Principal among the immune regulators in C. elegans
is the NSY-1/SEK-1/PMK-1 MAP kinase pathway, which was identified in a forward genetic screen for mutants with enhanced susceptibility to infection with the Gram-negative bacteria Pseudomonas aeruginosa [18
]. This pathway is orthologous to the ASK1 (MAP kinase kinase kinase)/MKK3/6 (MAP kinase kinase)/p38 (MAP kinase) pathway in mammals, and its identification in C. elegans
provided an important clue about the evolutionary origins of innate immunity. Activation of this signaling cassette is complex. An ortholog of mammalian SARM called Toll-interleukin-1 receptor (TIR-1) [19
], and the protein kinases Cδ (PKCδ) [23
] and D (PKD) [24
] act upstream of NSY-1. A recent study found that a signaling module formed by the G protein alpha subunit (Gqα) and the signal transducer phospholipase Cβ (PLCβ) modulate the activity of the p38 MAP kinase cassette within the intestine [25••
]. Interestingly, however, stimulation of the p38 MAP kinase cassette occurs in a manner independent of the single TLR homolog in C. elegans
). Thus, dissection of the p38 MAP kinase cassette enables analyses of immune mechanisms that are important in the absence of TLR signaling.
The p38 MAP kinase pathway acts cell autonomously in the intestinal epithelium [26
] to coordinate defense against a wide variety of ingested pathogens. C. elegans
carrying loss-of-function mutations in pmk-1
are hypersusceptible to infection with the Gram-negative pathogens P. aeruginosa
], Salmonella enterica
], Yersinia pestis
] and Serratia marcescens
]; the Gram-positive pathogens Enterococcus faecalis
] and Staphylococcus aureus
]; and the fungus Candida albicans
]. Moreover, activity of the p38 MAP kinase PMK-1 declines with age and was recently shown to underlie the increased susceptibility to bacterial killing that occurs in older C. elegans
]. Troemel et al.
used global transcriptional profiling analyses of nematodes growing under normal laboratory conditions to show that PMK-1 regulates the expression of putative antimicrobial effectors, including ShK toxins, C-type lectins and genes carrying a CUB-like domain [27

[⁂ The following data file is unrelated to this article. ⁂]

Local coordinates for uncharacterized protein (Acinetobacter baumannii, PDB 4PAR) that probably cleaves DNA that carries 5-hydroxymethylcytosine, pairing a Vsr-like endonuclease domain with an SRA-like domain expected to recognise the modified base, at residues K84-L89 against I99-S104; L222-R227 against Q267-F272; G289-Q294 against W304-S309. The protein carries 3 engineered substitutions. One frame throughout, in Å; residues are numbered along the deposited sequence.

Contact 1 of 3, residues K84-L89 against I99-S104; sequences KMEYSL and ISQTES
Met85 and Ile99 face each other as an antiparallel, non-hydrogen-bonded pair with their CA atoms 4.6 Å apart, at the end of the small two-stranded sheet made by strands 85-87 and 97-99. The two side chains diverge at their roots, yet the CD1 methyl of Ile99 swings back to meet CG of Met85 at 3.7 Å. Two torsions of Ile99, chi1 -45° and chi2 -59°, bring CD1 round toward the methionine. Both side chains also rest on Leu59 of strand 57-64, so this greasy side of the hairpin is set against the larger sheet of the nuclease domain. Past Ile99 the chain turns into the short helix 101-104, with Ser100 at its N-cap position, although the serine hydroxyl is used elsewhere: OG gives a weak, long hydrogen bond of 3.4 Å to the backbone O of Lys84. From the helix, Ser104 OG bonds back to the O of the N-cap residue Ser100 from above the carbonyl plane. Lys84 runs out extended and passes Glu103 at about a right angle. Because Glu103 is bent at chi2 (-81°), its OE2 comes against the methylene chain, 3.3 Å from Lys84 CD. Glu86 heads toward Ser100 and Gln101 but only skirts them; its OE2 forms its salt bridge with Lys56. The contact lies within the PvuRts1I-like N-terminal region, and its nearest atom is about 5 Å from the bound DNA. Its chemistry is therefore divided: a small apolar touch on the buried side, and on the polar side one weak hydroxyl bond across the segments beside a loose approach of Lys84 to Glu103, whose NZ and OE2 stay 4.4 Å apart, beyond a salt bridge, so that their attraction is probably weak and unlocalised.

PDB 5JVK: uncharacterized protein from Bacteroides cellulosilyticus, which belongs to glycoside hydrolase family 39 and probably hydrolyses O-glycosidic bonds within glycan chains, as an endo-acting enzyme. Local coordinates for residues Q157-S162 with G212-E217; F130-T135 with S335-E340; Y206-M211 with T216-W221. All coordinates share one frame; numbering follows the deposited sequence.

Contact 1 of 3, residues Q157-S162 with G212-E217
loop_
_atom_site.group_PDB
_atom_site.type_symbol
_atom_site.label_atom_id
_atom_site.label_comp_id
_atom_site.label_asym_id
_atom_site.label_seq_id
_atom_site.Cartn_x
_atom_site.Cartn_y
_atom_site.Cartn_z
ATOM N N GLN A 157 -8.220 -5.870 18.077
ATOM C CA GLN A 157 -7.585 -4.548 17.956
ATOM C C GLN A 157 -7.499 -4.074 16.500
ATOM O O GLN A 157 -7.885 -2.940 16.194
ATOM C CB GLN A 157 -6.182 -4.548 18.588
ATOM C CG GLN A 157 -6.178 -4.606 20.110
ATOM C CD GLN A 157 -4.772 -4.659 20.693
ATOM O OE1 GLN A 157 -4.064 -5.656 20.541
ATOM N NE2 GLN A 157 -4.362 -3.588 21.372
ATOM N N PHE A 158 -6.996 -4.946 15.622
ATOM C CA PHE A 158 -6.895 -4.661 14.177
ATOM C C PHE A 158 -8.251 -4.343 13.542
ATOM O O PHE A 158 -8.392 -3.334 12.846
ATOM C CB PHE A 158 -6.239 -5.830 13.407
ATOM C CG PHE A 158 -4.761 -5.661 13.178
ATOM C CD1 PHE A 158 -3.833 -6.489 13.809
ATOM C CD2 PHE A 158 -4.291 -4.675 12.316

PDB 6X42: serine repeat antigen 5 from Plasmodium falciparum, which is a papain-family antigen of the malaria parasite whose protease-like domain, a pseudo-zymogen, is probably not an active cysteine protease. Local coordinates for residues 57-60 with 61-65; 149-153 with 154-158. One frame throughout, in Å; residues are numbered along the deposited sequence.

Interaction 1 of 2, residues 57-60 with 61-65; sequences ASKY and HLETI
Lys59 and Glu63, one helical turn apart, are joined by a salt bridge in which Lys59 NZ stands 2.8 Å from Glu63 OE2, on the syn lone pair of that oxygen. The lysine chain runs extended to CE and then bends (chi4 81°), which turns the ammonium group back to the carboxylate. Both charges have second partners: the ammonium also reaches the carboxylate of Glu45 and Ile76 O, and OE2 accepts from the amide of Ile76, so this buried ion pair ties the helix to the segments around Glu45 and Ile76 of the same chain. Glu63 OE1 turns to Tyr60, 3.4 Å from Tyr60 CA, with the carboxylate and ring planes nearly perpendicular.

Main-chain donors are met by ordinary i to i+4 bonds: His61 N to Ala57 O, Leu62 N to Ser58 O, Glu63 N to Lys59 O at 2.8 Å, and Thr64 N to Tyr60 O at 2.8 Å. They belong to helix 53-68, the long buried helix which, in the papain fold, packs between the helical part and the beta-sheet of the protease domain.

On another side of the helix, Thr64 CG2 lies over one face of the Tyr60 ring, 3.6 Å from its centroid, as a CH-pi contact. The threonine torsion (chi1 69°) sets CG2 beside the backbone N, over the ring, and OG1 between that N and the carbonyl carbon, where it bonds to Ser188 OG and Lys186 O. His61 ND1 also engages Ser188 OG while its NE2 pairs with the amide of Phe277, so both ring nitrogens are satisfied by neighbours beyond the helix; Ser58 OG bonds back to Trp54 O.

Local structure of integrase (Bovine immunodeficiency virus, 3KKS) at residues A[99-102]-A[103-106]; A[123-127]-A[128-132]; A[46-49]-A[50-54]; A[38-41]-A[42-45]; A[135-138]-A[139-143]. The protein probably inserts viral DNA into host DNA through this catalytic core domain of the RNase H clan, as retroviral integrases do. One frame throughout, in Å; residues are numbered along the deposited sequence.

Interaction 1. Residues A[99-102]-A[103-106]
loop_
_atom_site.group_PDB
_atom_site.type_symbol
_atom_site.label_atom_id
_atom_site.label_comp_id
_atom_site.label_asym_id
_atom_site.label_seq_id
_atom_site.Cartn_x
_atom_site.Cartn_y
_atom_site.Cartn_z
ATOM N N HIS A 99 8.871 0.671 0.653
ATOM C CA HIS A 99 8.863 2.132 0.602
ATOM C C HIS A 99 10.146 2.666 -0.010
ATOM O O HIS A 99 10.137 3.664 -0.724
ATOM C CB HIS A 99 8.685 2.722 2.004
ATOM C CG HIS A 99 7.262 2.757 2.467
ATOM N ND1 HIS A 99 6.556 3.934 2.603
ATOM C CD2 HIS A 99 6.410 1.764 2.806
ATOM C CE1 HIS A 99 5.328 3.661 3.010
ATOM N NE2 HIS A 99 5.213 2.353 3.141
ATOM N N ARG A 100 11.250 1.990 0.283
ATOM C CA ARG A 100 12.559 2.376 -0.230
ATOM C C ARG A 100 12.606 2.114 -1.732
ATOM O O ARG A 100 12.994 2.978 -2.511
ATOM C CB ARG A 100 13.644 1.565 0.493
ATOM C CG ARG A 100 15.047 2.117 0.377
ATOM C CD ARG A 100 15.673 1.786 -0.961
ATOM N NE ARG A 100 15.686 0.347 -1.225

], in the absence of pathogen challenge. This has been termed ‘basal regulation,’ to distinguish it from the induction of immune effectors that occurs during challenge with a pathogen. In addition, a variety of genes that are induced during pathogen attack by diverse pathogens require PMK-1 [18
]; however, the full spectrum of genes that are activated by pathogens in a PMK-1-dependent manner has not been determined. Interestingly, transcriptional profiling experiments have demonstrated that the immune effectors upregulated by divergent pathogens, including several genes that require PMK-1, are largely non-overlapping [27
]. These data suggest that the PMK-1 cascade coordinates the induction of multiple immune effectors that differ depending on the infecting organism.
Work by Shivers et al.
has recently shed light on a mechanism downstream of PMK-1 that accounts for part of the immune specificity mediated by this protein [30••
]. Using an approach that highlights some of the advantages of working with a model genetic host such as C. elegans
, these researchers fused the promoter for a PMK-1-dependent putative antimicrobial peptide with the gene encoding GFP and integrated the array into the C. elegans
genome, thereby creating an in vivo
sensor for the transcriptional activation of this gene. By conducting a forward genetic screen for C. elegans
mutants that were both hypersusceptible to P. aeruginosa
infection and exhibited diminished expression of this transcriptional reporter, they uncovered mutations in each of the four genes in the p38 MAP kinase cassette (TIR-1, NSY-1, SEK-1 and PMK-1) and also in ATF-7, a transcription factor orthologous to mammalian ATF2/ATF7, which did not previously have a described immune function in C. elegans
. Subsequent characterization of ATF-7 in the C. elegans
antibacterial immune response revealed that it functions as a repressor of p38 MAP kinase PMK-1-dependent genes in C. elegans
when worms are feeding on E. coli
. However, ATF-7 switches to become a transcriptional activator of immune response genes when it is directly phosphorylated by PMK-1 during P. aeruginosa
infection. Interestingly, it seems that ATF-7 is not a positive regulator of resistance to E. faecalis
, despite the fact that PMK-1 is required for normal defense against this Gram-positive pathogen. These data suggest that there are PMK-1-dependent signaling regulators that are downstream of PMK-1 and independent of ATF-7 that are differentially activated during E. faecalis
infection. How one pathway coordinates such disparate outputs remains an open and very interesting question.